New JCT forms of building contract, 2024 Editions expected soon
The JCT announced at an event on 16 June 2023 that new editions of its contracts will be published in 2024.
Further information regarding the expected changes was provided in July 2023 where the JCT confirmed that the new edition will be issued early in 2024, subject to reviewing the awaited changes in relevant secondary legislation under the Building Safety Act 2022
The JCT publishes standard forms of building contracts and related contracts such as collateral warranties, sub-contracts and guidance notes that are used for construction projects in England and Wales. JCT contracts set out the responsibilities of all parties within the construction process and their obligations to each other, so that the parties know what work is required and who will be doing it as well as the time periods when the work must be done by and for how much.
Previous JCT editions are:
- 2016 Editions,
- 2011 Editions, and
- 2005 Editions, 2009 Revision.
The June announcement stated that the changes in the 2024 edition can be categorized into four categories
- Modernising and streamlining – which includes adopting of gender-neutral language and greater flexibility when using electronic notices.
- New – A new contract family, namely the JCT Target Cost Contract (TCC) will be introduced which contains a main contract, sub-contract, and guidance notes.
- Legislative changes – numerous updates to take into account changes to the Building Safety Act 2022 (BSA 2022), termination accounting and payment provisions reflecting changes to the Housing Grants, Construction and Regeneration Act 1996 (Construction Act 1996) and new insolvency grounds included in the Corporate Insolvency and Governance Act 2020 (CIGA 2020).
- Future proofing – which includes updates to reflect the aims of the government’s Construction Playbook, and will include provisions relating to collaborative working, sustainable development and environmental considerations, which were previously optional.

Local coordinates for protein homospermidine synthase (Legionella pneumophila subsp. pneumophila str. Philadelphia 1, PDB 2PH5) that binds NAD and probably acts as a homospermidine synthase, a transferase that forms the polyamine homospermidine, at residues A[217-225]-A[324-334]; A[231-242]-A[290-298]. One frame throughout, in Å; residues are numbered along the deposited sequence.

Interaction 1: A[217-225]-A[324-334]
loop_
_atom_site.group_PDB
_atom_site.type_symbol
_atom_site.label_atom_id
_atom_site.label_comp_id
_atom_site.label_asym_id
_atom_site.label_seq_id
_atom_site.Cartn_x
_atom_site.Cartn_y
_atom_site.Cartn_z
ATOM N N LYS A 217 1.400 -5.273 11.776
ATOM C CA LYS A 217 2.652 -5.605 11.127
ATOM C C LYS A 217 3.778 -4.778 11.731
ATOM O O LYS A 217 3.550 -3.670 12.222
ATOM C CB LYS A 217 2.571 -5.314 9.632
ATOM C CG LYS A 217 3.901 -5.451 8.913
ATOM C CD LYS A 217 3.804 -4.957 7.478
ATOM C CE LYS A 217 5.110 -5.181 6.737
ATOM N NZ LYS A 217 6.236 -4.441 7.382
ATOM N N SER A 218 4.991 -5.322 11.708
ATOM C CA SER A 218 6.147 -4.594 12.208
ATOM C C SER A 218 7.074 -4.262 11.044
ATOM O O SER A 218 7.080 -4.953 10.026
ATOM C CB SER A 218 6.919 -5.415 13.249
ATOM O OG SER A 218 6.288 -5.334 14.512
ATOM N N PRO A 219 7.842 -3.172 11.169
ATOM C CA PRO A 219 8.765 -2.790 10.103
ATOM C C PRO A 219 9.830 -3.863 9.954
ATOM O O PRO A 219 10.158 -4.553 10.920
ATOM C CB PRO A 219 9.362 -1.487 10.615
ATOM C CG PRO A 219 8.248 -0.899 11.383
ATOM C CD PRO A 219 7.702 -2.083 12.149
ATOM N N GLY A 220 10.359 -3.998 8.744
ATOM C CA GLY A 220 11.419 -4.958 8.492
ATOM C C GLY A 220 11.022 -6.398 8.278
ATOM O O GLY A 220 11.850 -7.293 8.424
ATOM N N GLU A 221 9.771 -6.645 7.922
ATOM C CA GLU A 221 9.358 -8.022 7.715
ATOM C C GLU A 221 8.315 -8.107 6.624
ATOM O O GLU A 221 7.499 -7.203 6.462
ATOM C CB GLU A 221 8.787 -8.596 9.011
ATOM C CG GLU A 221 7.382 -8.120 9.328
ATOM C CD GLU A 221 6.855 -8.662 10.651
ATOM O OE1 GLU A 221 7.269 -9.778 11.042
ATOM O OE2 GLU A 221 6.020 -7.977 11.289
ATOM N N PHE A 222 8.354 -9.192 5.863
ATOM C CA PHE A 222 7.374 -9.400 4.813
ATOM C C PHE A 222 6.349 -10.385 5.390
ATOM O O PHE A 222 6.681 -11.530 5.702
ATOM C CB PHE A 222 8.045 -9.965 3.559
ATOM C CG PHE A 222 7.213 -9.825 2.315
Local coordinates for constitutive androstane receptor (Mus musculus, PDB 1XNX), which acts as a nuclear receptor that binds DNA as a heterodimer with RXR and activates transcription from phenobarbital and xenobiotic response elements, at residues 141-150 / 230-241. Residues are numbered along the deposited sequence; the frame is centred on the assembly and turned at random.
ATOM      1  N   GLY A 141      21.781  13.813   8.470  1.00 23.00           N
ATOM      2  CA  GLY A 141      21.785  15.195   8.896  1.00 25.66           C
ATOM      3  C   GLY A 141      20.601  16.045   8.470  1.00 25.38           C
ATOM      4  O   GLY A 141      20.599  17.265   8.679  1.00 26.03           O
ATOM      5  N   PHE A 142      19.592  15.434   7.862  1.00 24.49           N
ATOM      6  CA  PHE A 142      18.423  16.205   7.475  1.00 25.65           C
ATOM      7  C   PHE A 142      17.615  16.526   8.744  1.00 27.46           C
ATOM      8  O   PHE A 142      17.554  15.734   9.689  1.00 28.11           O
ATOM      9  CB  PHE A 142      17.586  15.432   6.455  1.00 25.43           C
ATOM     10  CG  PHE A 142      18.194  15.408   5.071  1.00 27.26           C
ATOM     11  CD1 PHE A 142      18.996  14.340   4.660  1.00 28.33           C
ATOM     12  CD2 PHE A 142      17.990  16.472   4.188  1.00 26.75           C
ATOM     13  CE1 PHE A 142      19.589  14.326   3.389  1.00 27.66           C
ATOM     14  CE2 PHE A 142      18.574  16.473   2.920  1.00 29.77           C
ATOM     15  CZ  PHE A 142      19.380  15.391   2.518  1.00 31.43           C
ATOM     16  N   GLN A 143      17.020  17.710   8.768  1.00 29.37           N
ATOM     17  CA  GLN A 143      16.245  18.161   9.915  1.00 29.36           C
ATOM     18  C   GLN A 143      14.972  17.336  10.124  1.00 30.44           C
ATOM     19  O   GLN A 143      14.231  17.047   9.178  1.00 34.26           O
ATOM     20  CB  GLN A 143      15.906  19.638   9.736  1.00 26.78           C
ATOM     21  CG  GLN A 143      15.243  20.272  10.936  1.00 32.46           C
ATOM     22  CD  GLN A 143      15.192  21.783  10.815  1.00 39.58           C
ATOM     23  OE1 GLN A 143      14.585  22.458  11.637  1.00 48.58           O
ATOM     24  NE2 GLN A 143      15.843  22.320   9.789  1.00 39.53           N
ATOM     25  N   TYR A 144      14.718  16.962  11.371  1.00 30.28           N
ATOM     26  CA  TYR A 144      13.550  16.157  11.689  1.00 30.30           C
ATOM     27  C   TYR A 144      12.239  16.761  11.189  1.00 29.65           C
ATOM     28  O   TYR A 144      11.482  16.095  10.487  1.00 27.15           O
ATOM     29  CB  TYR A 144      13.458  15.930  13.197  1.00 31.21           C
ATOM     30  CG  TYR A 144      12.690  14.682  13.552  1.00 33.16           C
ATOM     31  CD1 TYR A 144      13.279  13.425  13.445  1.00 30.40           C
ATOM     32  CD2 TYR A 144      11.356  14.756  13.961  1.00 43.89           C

A summary of the expected changes mentioned in the four categories are as follows:
- The new Target Costs Contract (TCC) family.
- Adoption of gender-neutral language.
- Execution by electronic signature and that notices can be sent electronically.
- Extension of time provisions being updated, which includes:
- new relevant events to include epidemics;
- how to deal with “statutory powers”;
- “Statutory Undertakers” are now defined as “Statutory Providers”;
- reduced period of time from 12 weeks to 8 weeks for the Employer to evaluate an interim extension of time from receipt of the Contractor’s particulars; and
- extending relevant events for antiquities when faced with unexploded ordnance (UXB), contamination and asbestos.
- Additional grounds in the Contract Particulars under which a Contractor can claim losses or expenses. Provisions have been added to cover epidemics, exercise of statutory powers as well as UXB, contamination and asbestos when dealing with antiquities.
- Amended liquidated damages provisions so that liquidated damages apply up to the termination of a contract. Thereafter a party will only be able to claim general damages. Clear wording must be used if the parties want to use an alternative method.
- Moving the fluctuation provisions online.
- Changes to the dispute resolution provisions when nominating bodes and making obligations compulsory for notification and negotiation of disputes. This will obligate a party to promptly notify the other when something is likely to result in a dispute and for senior executives to meet as soon as practicable to engage in negotiations to resolve the dispute.
- New provision added on risk allocation relating to UXB, contaminated materials and asbestos.
- Changes to include the amendments in the BSA 2022 and its secondary legislation as well as additions to include the two extra insolvency grounds in CIGA 2020 and updates to reflect the Construction Act 1996 amendments relating to the due date for the final payment after termination.
- Future proofing as discussed above in relation to the Construction Playbook and incorporating previously optional provisions.
This reflects the law and market position at the date of publication and is written as a general guide. It does not contain definitive legal advice, which should be sought in relation to a specific matter.
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